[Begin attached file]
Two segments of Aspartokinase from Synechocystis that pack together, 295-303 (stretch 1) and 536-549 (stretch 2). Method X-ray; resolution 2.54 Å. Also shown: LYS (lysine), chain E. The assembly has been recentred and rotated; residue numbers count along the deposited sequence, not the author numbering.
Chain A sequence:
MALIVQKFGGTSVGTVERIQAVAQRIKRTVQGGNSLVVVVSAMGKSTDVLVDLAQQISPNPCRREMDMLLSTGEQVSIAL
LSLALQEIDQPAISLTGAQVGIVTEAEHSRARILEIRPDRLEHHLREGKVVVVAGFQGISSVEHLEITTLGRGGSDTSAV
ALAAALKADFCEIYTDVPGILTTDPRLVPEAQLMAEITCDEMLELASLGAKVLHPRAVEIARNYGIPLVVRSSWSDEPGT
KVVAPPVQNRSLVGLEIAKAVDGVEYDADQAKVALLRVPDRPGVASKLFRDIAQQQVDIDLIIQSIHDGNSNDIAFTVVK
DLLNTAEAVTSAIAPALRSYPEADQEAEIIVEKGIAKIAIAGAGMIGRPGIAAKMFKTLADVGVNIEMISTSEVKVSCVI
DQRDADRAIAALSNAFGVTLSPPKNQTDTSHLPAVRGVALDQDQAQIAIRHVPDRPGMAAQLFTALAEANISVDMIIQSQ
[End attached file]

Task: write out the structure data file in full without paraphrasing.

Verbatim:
Two segments of Aspartokinase from Synechocystis that pack together, 295-303 (stretch 1) and 536-549 (stretch 2). Method X-ray; resolution 2.54 Å. Also shown: LYS (lysine), chain E. The assembly has been recentred and rotated; residue numbers count along the deposited sequence, not the author numbering.
Chain A sequence:
MALIVQKFGGTSVGTVERIQAVAQRIKRTVQGGNSLVVVVSAMGKSTDVLVDLAQQISPNPCRREMDMLLSTGEQVSIAL
LSLALQEIDQPAISLTGAQVGIVTEAEHSRARILEIRPDRLEHHLREGKVVVVAGFQGISSVEHLEITTLGRGGSDTSAV
ALAAALKADFCEIYTDVPGILTTDPRLVPEAQLMAEITCDEMLELASLGAKVLHPRAVEIARNYGIPLVVRSSWSDEPGT
KVVAPPVQNRSLVGLEIAKAVDGVEYDADQAKVALLRVPDRPGVASKLFRDIAQQQVDIDLIIQSIHDGNSNDIAFTVVK
DLLNTAEAVTSAIAPALRSYPEADQEAEIIVEKGIAKIAIAGAGMIGRPGIAAKMFKTLADVGVNIEMISTSEVKVSCVI
DQRDADRAIAALSNAFGVTLSPPKNQTDTSHLPAVRGVALDQDQAQIAIRHVPDRPGMAAQLFTALAEANISVDMIIQSQ